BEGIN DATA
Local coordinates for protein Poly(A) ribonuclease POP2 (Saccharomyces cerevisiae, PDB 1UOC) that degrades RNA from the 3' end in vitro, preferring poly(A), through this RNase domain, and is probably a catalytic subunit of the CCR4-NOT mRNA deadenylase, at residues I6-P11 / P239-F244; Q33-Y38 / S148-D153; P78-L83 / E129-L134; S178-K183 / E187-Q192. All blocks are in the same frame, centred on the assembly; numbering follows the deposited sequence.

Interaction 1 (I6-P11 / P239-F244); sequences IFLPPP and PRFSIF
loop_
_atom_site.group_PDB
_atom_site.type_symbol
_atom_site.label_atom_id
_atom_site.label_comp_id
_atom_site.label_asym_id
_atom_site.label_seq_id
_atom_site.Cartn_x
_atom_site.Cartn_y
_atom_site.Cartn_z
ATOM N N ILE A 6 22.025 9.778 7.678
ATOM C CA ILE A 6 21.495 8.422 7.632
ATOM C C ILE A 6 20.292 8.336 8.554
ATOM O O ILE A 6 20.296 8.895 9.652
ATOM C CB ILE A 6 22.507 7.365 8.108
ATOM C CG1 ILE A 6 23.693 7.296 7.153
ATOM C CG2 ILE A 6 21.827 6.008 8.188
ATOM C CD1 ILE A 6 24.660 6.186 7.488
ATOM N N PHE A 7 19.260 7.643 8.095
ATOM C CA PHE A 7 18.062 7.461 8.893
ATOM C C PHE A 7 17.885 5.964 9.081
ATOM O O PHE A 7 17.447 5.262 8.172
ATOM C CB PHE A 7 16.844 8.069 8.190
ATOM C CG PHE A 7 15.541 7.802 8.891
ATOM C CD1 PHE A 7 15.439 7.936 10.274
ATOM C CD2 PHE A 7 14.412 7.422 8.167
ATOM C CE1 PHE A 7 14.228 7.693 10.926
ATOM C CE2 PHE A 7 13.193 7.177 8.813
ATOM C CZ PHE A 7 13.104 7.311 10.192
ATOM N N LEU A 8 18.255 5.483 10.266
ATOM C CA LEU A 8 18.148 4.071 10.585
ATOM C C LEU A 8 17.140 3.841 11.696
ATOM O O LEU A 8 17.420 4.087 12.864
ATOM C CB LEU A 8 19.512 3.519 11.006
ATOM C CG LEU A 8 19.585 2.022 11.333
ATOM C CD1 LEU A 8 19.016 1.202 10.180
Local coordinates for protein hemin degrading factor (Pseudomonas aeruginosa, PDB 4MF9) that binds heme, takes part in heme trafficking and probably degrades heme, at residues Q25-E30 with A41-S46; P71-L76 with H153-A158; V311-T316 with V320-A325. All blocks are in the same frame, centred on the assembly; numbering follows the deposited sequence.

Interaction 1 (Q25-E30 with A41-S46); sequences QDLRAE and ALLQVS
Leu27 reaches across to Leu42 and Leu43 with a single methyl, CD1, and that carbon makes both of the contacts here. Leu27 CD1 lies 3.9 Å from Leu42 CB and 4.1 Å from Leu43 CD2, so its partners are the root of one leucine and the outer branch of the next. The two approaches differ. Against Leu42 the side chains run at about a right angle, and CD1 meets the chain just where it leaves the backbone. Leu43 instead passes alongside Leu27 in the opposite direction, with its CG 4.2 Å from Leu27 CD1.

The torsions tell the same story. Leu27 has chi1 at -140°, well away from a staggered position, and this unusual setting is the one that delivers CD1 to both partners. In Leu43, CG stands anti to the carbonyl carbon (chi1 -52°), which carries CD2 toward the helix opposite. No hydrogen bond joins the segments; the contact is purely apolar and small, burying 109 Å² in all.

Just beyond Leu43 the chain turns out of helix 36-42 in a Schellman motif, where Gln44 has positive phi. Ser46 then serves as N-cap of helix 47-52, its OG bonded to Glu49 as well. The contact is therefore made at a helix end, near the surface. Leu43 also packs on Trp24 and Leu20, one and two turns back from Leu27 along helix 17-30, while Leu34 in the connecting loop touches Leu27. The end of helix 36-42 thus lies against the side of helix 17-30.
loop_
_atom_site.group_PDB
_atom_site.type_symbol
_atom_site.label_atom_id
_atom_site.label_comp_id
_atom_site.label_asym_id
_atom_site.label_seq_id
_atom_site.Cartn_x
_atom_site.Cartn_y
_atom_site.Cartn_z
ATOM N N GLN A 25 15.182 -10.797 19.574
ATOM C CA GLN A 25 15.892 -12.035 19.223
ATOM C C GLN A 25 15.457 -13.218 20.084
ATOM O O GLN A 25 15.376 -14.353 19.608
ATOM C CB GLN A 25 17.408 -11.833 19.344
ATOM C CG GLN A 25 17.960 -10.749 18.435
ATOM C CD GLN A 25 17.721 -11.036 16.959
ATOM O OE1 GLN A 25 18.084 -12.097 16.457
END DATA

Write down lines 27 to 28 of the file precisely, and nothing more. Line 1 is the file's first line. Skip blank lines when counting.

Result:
ATOM C CD1 PHE A 7 15.439 7.936 10.274
ATOM C CD2 PHE A 7 14.412 7.422 8.167